Kativik Regional Government round-up
Some highlights from the council’s recent meeting
Tough new code of conduct for the KRPF
Members of the Kativik Regional Police Force must now follow a strict code of conduct approved at the recent Kativik Regional Government council meeting in Kuujjuaq.
Any violation or breach can lead to disciplinary action, ranging from a warning to dismissal, says the 10-page document, which sets exhaustive standards of KRPF members “in an effort to ensure efficiency, quality of service and respect for authority.”
The code lists a total of more than 60 breaches in the following categories: respect for authority, performance, loyalty and proficiency, integrity, behavior, responsibility towards persons in custody, weapons and the judicial process.
Breaches of discipline include using information for personal ends or profit, destroying KRPF documents and revealing information about investigations unless authorized beforehand.
And it outlines in detail what will happen to any member of the force that doesn’t follow the code.
The new code replaces the former code of conduct from 1996, which was revised in 1997, but the KRG says was “no longer adequate.”
IT techs get hands-on local training in Nunavik
Nunavik’s internet technology troubleshooting program is a “success story,” Margaret Gauvin, the director of the Kativik Regional Government’s employment and training department, told councillors at the recent KRG meeting in Kuujjuaq.
The IT program, which trains computer repair technicians to work in Nunavik communities, shows “you don’t have be in Kuujjuaq to be successful,” Gauvin said.
More than 60 students have taken the program offered in Inuttitut throughout Nunavik.
The program includes three progressively more advanced modules over two-years. In its advanced network training module, students build a server, install a network and learn how to manage a server.
The program also includes a computer repair program that sends two or three of the best students from a training session to visit a community to repair broken computers. To date, they’ve repaired 326 computers.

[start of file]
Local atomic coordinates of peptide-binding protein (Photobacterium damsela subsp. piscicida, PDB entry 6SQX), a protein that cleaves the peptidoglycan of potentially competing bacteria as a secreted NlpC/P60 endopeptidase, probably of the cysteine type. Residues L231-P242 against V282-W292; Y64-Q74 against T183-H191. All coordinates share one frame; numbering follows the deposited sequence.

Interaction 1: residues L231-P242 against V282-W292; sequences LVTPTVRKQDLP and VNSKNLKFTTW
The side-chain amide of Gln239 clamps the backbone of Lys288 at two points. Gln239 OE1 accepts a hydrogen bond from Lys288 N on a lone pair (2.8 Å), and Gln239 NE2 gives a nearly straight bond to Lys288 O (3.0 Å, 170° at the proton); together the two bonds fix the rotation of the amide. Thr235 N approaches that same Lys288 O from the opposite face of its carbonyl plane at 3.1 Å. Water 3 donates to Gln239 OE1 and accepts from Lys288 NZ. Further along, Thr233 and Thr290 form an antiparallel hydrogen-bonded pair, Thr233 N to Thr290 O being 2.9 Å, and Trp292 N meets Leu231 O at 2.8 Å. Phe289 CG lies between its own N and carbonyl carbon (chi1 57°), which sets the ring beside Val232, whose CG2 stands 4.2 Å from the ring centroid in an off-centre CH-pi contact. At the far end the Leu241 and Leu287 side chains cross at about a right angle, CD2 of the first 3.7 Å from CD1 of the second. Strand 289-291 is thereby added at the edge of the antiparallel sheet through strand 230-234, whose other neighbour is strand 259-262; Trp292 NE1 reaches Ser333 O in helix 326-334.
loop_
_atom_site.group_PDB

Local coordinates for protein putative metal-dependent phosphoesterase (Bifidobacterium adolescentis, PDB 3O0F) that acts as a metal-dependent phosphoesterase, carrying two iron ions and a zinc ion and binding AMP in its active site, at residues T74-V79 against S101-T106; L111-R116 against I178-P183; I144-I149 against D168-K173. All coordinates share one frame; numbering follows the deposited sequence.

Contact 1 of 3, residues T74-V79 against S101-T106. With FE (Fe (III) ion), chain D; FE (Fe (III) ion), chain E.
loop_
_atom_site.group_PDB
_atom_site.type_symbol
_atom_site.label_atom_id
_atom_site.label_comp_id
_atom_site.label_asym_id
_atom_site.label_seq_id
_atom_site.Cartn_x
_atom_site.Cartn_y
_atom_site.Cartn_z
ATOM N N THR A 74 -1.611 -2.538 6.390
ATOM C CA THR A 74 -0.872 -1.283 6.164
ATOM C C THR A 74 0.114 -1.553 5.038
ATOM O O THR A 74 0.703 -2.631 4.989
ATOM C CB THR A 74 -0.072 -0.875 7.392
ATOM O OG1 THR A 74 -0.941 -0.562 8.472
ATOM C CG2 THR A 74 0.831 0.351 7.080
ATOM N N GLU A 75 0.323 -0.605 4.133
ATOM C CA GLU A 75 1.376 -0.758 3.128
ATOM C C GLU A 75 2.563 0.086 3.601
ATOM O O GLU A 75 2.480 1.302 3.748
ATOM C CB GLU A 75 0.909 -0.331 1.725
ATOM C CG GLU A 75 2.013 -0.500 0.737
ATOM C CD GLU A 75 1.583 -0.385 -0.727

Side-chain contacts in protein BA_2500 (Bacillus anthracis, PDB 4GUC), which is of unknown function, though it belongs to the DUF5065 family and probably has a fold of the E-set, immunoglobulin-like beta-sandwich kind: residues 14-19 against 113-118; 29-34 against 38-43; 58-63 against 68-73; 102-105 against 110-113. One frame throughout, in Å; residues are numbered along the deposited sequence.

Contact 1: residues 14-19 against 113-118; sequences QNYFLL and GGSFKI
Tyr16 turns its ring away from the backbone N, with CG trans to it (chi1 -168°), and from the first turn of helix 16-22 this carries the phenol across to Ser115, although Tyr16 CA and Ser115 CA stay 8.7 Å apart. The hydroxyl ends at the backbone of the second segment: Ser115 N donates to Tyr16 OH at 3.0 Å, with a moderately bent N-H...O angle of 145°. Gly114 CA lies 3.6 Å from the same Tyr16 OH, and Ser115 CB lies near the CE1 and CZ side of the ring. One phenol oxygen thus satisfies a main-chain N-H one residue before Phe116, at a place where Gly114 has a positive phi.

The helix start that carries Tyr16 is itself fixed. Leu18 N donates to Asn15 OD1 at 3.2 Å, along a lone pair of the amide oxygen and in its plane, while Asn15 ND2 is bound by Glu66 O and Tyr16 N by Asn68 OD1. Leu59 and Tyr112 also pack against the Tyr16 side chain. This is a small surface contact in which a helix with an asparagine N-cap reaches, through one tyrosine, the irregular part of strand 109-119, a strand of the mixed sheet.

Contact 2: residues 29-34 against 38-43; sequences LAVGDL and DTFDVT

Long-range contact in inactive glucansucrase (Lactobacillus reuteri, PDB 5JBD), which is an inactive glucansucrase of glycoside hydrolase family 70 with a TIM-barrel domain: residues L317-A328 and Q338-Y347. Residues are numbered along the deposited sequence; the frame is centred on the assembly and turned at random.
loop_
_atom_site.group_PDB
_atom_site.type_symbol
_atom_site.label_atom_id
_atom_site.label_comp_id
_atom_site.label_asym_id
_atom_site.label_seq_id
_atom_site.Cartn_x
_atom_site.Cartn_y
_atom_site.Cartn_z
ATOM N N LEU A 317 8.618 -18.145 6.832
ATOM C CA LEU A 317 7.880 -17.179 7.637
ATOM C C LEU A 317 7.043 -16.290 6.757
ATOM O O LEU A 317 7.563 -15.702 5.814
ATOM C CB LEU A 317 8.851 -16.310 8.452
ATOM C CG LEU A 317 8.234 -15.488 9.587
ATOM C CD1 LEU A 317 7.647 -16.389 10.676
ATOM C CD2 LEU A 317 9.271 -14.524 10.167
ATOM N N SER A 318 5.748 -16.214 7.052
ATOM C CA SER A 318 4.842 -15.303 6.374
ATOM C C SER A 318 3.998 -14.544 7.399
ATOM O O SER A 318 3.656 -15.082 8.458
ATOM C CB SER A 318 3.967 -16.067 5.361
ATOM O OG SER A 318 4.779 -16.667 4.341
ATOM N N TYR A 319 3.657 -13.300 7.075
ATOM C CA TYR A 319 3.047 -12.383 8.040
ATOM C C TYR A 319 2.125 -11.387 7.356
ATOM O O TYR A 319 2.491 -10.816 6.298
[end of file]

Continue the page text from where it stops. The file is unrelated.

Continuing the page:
So far, the program has produced nine Inuttitut-speaking instructors and technicians.
The best candidates have been encouraged to work towards taking Microsoft A+ exams, said Thomassie Mangiok of Ivujivik, an instructor in the IT training program through his company Pirnoma Technologies Inc.
New women’s org seeks members
The Saturviit Nunavik Inuit Women’s Association is looking for members to join the organization, Lisa Koperqualuk told members of the Kativik Regional Government council at their recent meeting in Kuujjuaq.
The fledgling association recently sent brochures to every household in Nunavik, inviting all Inuit women to become members, by faxing in a membership form included in the brochure.
Saturviit wants to focus its work on seven areas, including family harmony, positive parenting, education and language, healing and children’s safety, Koperqualuk said.
Saturviit’s “Stop Violence” manifesto urges Nunavimmiut to take a stand against violence towards women and children and officials to act against violence.
Koperqualuk said Saturviit also wants to encourage women to become more involved in political organizations. They have many active role models, including Mary Simon, president of Inuit Tapiriit Kanatami, and environmental activist, Sheila Watt-Cloutier, she said.
For more information or to join Saturviit, contact Martha Annanack, KRG’s co-ordinator for women and elders, at 819-964-2961 or email her at: email@example.com.
No regional quarantine ahead for Nunavik
Nunavik won’t have to be put under any form of regional quarantine during the swine flu pandemic, Dr. Serge Déry, Nunavik’s director of public health, and Elena Labranche, the assistant director of public health told the recent meeting of the Kativik Regional Government council in Kuujjuaq.
Although Nunavik is expecting to be affected by a second wave of the H1N1 virus that causes swine flu, so far the region has gotten off fairly lightly, Déry said.
Of the 21 lab-confirmed cases of swine flu in Nunavik, all have led to mild or moderate illness. There have been no deaths due to swine flu among Nunavimmiut.
“Everyone has completely recovered,” Déry said.
And because the H1N1 virus travels slowly, the preventive isolation plan, which calls for a ban on passenger travel in an out of the region in case of an pandemic, won’t needed in order to prevent or contain swine flu.